Entry disqualified because word count under 30,000.
Date Submitted: June 17, 2020
Age at time of review - 11
Reviewer's Location - Leesburg, VA, United States
View ClaudiaG's profile
The crunchers like crunchy crackers, and the jellies like sticky jelly. The crunchers don't like the jellies, and the jellies don't like the crunchers. The jellies don't want to try crackers because they think they are to crunchy. The crunchers don't want to try jelly because it's to sticky. This causes a fight. A split between the town. The mayor likes jelly, and the sheriff likes crackers. They fight and sticky jelly and crunchy crackers land mixed on everyone's faces. Will they ever act as a peaceful town again? Will they ever stop fighting?
I think it's a great story. I like the moral which is about trying new things and bringing together a community. I think this book is great for kids who are picky about trying new things. The illustrations were great too. They made the story come to life. Kids will not just enjoy the story, they will like the illustrations too. I recommend this amazing book to kids eight years and younger.
The Jellies and the Crunchers is a picture book story (illustrations not seen by this reviewer) of a town that holds two very different types of people: 'jellies' (who only eat sticky jelly) and 'crunchers' (who will only consume crunchy crackers). Kids who hold preferences for specific textures and foods will immediately relate to the story before it even gets off the ground...but, there's more to recommend this book than flavor and texture alone.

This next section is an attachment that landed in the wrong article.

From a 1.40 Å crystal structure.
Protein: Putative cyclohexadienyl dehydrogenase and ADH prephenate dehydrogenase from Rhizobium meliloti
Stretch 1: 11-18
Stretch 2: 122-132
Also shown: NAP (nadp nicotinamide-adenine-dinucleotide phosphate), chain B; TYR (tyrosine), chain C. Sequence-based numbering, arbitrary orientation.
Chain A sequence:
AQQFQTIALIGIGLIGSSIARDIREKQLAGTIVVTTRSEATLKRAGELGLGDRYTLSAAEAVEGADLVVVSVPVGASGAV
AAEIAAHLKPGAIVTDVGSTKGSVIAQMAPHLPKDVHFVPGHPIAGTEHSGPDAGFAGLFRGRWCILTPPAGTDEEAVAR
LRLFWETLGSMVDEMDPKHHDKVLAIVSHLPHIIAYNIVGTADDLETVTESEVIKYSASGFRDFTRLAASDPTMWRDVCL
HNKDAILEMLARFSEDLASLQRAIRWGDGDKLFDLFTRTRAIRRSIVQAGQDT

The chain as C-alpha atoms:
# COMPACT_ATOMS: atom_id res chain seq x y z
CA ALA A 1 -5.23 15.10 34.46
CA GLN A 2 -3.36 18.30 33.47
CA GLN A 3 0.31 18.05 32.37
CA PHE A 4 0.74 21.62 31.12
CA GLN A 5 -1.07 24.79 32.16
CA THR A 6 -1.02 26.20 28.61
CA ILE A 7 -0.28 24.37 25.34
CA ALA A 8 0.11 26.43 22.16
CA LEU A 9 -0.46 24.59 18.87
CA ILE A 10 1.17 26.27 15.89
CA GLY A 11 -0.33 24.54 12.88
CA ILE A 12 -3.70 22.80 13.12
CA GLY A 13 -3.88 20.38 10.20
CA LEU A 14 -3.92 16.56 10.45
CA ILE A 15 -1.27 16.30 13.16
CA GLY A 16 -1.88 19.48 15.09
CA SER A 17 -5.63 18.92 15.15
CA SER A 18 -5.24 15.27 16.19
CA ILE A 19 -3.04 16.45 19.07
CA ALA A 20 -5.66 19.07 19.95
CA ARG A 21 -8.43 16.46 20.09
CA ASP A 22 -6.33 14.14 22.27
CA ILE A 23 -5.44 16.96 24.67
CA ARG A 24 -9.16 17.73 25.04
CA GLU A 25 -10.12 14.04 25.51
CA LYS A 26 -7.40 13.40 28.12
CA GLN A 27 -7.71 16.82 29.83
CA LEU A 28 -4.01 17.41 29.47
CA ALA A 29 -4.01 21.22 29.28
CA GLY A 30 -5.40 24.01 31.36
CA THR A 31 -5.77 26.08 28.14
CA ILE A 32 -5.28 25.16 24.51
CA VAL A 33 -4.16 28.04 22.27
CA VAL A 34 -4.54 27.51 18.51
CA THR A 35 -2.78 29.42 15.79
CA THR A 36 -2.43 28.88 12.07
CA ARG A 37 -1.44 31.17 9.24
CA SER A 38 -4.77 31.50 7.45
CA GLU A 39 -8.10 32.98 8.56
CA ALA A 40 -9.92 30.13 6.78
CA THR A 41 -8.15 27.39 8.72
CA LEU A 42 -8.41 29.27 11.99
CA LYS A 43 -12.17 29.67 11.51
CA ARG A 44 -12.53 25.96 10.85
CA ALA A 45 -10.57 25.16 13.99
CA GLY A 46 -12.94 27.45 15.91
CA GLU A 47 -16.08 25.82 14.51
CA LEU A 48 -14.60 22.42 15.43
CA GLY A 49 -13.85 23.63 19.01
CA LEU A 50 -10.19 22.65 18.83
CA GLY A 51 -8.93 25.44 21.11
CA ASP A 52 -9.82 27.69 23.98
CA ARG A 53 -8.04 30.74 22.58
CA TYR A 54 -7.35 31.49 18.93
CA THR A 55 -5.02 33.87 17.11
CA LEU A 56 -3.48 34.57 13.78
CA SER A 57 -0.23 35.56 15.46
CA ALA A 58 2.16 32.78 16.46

Although the jellies and crunchers are a disparate group of people, there's one problem: "The Jellies think that the Crunchers are messy and loud. The Crunchers think the Jellies are messy and gooey. And they don’t get along so well."
These groups have very different habits, shop in different stores for their different food obsessions, and remain separate: "Throughout the history of the town, a Jelly has never been in a crunchy cracker shop and a Cruncher has never been in a Jelly shop."
The townspeople do come together in the square to eat...but the two groups remain apart, and this is where a problem evolves, as the jellies create sticky messes and the crunchers contribute crumbles to the problem. Both sides point at the other's habits as being the culprit.
Even the Mayor, who is supposed to be fair, has chosen a side. How can the town come together?
Matt Bell creates a fun, winning story with a message that will especially delight read-aloud parents looking for stories about adversity, differences, and unity. The strong social issue and community focus, couched in a delightfully whimsical approach to differences and perceptions, makes The Jellies and the Crunchers a special winner that is widely and highly recommended for parent read-aloud and educator pursuit alike.